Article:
In Alberta’s southwestern corner, not far from the American and British Colombian border, lies the town of Frank. A mining town, it was established in 1901 at the Crowsnest Pass at the foot of Turtle Mountain, because coal was discovered here. As mining boomed, the town’s population grew, reaching over 600 in 1903.
The Blackfoot people which inhabited this area, were known to refer to Turtle Mountain as the “mountain that moves”. They refused to camp near the mountain because they feared that one day it would come crashing down.
They were right.
Early morning, April 23rd, 1903, a train was slowly pulling out of the Turtle Mountain mine and heading towards the town site when the train crew heard a deafening rumble. The train’s engineer, realizing what was probably happening, set the train throttle to full speed, and managed to zip to safety by crossing the Crowsnest River. His quick thinking helped him escape the incoming carnage that was about to wreak havoc upon the town of Frank.
What came next lasted for approximately 2 minutes according to witnesses. A massive landslide occurred, due to the entire eastern side of Turtle Mountain breaking off. The massive rocks that slid down mountain face fell with such speed and power that they crossed the valley below, and went so far that they made contact with the mountains on the other side.
The falling rocks traveled at speeds of 100 kilometres an hour, which caused a deafening roar that could be heard from over 200 kilometres away.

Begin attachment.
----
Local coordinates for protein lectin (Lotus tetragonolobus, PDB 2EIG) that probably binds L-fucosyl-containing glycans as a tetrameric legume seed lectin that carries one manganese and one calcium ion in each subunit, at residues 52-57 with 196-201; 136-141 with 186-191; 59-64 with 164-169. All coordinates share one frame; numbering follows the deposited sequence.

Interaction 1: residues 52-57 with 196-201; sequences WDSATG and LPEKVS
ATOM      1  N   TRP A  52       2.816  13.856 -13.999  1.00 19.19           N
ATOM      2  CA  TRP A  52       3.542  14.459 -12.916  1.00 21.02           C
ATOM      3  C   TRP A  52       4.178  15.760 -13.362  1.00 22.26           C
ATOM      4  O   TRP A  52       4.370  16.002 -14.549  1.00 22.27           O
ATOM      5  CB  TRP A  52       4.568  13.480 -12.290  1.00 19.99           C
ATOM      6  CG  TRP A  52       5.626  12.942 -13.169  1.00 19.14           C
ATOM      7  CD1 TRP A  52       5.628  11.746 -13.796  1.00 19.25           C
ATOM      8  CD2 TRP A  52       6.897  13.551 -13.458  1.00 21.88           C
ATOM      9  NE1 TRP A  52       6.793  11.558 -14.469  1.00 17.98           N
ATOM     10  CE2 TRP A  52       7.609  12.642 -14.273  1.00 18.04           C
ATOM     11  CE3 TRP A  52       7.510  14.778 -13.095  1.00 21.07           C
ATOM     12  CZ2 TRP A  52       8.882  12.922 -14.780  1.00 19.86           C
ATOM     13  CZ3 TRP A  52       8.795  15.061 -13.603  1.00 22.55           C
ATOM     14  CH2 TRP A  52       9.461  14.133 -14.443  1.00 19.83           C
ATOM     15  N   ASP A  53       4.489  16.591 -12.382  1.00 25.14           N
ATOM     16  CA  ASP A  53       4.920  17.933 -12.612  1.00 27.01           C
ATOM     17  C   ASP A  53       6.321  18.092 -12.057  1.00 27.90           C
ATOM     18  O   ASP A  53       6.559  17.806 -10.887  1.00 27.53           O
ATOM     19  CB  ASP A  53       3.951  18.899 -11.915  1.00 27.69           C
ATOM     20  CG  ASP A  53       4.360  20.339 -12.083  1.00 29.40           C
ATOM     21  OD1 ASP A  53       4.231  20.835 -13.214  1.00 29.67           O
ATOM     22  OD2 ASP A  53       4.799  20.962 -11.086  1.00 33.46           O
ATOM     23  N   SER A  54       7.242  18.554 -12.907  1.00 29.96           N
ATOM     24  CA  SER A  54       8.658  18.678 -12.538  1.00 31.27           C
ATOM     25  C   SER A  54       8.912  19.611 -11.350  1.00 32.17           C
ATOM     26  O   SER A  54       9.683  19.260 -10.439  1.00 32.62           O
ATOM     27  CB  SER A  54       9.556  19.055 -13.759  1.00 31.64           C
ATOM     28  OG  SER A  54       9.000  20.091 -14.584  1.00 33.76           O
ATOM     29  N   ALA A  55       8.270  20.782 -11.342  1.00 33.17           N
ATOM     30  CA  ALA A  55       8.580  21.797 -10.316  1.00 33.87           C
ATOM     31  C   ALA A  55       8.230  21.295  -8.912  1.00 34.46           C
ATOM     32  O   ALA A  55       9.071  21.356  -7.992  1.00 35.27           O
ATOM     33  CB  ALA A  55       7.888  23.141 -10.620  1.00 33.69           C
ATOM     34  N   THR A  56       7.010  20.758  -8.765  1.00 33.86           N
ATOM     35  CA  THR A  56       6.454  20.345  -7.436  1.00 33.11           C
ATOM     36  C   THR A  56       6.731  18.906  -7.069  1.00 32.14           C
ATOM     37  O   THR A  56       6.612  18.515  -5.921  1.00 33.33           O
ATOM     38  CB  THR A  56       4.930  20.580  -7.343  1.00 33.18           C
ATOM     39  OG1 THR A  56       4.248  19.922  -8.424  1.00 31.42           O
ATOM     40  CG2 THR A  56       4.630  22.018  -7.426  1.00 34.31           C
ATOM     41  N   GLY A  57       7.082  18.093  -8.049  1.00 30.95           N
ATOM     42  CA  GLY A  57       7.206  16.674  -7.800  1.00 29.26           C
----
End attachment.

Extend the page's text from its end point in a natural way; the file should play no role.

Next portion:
Over 30 million cubic metres of limestone, which weighed over 110 million tonnes broke off of Turtle Mountain. This section was over 1 kilometre wide, and 500 metres in height, with a depth of 150 metres.
While the majority of the town survived, the slide buried buildings on the outskirts of Frank. Seven businesses and houses were destroyed. The cemetery was buried, along with a 2 kilometre stretch of road. The entire mine, and all the mining buildings were destroyed, along with a stretch of railway track that went from the river towards the mine.
The final death count was between 70 and 90 people which makes it the deadliest landslide in Canadian history. The death toll is not known because there were several dozen people camping near the base of the mountain, whom were not town residents, but there looking for work.
Of the victims, only 18 of their bodies were recovered. The rest remain buried under the rock. 12 of them were recovered after the incident, and another 6 were recovered in 1924 when a road was being built through the site.
After the landslide, there were multiple stories that began circulating about the town. The first, and most prominent was that the entire town was destroyed. This wasn’t true. Most of the town went unscathed.
After the landslide the town continued to grow. Three years after the landslide, the town’s population had grown to over 1000. In order to protect from future landslides, the parts of the town that were nearest to the mountain were dismantled and moved to a safer location.
Rumors developed that a branch of the Union Bank of Canada had been buried in the land slide along with half a million dollars. The bank however, wasn’t buried. The bank was purposefully demolished in 1911, and it was at this time that the legend of the buried money began to circulate. When the new highway was built in 1924 a police guard was required because some people believed they might encounter the supposed buried bank.
The Frank Slide inspired the Stompin’ Tom Connors song “How the Mountain Came Down.”